June 2008, Series Romance
Sil Special Edition #1904, $4.99, 224 pages, Amazon ASIN 0373249047 Part of a series
Teresa Southwick continues her string of successful Silhouette Special Editions with When a Hero Comes Along. Though I didn't find it as compelling a read as At a Millionaire's Request or Midnight, Moonlight, and Miracles, I recommend it, albeit with qualifications.
Joe Morgan and Kate Carpenter shared a passionate love affair until he broke it off suddenly. He disappeared from her life into the military as a helicopter pilot and, when she discovered she was pregnant, she thought long and hard before going to his brother and writing to him about his impending fatherhood. Kate's letter kept him alive in a Taliban prison, but how does he come back into her life...and that of her son more than a year later? When he shows up at her door one night, all he knows is that he plans to be a part of their lives, even though she wants nothing to do with him, and even refuses to allow him to be alone with their baby.
The break-up with Joe devastated Kate. She has major baggage; her father left her mother, her mother then became involved with man after man after man, and eventually, when a relationship turned sour, her mom chose the man over Kate. She refuses to trust her heart ever again, particularly for a man who seemed to so cavalierly love and leave her. She doesn't know - and it isn't revealed to the reader for much of the book - precisely why he left as he did.
The reader does know, though, that Joe is estranged from his brother Preston, with whom he jointly owns the helicopter business they inherited from their father. Though it is through Preston that Kate is able to communicate with Joe about the pregnancy, he vows never to forgive his brother for sleeping with his wife during an earlier tour of duty. As Joe tries to become a bigger and bigger part of Kate's life, he tries to keep her away from his brother, but refuses to say why, and Kate is ever more determined, if Joe is to be a part of her life and the life of her son, that his differences with his brother be resolved.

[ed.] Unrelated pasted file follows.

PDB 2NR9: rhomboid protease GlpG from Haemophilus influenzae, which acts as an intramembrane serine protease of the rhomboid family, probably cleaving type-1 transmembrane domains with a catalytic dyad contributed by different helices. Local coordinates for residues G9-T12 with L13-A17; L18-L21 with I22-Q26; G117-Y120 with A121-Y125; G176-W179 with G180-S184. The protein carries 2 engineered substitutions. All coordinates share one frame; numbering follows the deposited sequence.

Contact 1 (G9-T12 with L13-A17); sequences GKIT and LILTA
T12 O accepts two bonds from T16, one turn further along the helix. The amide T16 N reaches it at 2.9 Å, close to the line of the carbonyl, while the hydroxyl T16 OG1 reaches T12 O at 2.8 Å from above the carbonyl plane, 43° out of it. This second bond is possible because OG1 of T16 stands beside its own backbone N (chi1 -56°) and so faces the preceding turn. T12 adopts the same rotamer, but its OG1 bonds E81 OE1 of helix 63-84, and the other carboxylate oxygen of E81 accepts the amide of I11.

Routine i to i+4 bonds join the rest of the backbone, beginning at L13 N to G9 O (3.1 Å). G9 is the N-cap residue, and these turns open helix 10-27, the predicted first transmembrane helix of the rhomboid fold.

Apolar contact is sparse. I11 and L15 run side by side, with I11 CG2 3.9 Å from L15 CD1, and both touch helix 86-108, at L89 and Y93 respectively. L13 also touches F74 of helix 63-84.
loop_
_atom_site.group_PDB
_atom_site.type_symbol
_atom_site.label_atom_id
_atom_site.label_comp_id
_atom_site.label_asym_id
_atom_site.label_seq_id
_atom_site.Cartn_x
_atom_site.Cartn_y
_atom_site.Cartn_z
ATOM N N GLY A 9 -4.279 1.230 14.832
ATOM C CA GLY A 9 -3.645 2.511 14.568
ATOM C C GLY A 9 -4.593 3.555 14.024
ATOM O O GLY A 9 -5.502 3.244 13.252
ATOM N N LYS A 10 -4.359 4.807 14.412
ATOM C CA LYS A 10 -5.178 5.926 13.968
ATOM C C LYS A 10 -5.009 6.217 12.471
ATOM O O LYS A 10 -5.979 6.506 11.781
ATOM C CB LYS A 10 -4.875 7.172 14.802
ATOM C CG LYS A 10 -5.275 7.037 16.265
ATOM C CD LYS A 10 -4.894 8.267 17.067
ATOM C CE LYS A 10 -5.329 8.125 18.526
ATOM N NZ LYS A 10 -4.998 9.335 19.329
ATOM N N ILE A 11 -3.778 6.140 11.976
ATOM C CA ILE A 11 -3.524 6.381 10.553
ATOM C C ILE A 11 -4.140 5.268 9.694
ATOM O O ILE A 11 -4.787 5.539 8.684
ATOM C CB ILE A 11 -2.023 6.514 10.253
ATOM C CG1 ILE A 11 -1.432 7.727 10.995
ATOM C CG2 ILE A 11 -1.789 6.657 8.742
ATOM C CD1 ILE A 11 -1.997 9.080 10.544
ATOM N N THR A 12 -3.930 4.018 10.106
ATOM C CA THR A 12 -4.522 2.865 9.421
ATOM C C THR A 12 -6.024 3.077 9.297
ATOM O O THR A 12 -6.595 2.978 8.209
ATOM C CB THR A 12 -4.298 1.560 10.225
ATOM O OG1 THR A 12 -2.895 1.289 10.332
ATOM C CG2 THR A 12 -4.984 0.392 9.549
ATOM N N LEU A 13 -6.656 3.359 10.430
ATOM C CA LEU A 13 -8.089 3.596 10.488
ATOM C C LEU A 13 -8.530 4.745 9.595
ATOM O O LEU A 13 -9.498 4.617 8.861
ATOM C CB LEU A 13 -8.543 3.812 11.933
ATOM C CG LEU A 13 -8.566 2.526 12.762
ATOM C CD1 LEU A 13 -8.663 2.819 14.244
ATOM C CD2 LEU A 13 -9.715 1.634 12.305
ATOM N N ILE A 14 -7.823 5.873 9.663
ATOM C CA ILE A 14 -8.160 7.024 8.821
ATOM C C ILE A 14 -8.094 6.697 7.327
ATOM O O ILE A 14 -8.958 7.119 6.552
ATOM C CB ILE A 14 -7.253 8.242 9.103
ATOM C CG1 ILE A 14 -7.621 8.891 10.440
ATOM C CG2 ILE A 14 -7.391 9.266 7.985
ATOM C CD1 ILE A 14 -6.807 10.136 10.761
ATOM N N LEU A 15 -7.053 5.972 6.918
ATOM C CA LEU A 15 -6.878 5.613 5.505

While I've liked Southwick's SSE's previously, they all shared the same "my heart is closed" type of hero. In this book, though, it's the heroine who needs to open her suspicious heart to love, and I appreciated the reversal. Joe knows he loves Kate, but he worries about the darkness in his soul left by his experience in Afghanistan. It is Kate who must deal with her issues about men in general, Joe in particular, and her need to maintain independence, even when it becomes crystal clear that she needs to rely on him.
As much as I enjoyed Southwick's use of a reluctant heroine this time around, reading the book was at times like watching a ping-pong match as Kate internally debates whether or not to trust Joe. It read reasonably, but the conflict persists for too long. Another point, although far more of a niggle than anything else, is the level of detail the author includes in part of her story. I really didn't need to know which way Joe turned on what street in order to take Kate to his business' headquarters; details like that pulled me out of the story every time.
The sub-threads, one involving Preston, the other about Kate's mother, while on the hokey side, gave me respite from all the mental yes-no'ing that Kate does throughout the story. It's true that because of Joe's worries about the darkness in him, he withholds enough of himself to give a woman pause, but Kate's reaction was just more than I could handle, which is why When a Hero Comes Along earns a qualified recommendation rather than a whole-hearted one.
-- Laurie Likes Books
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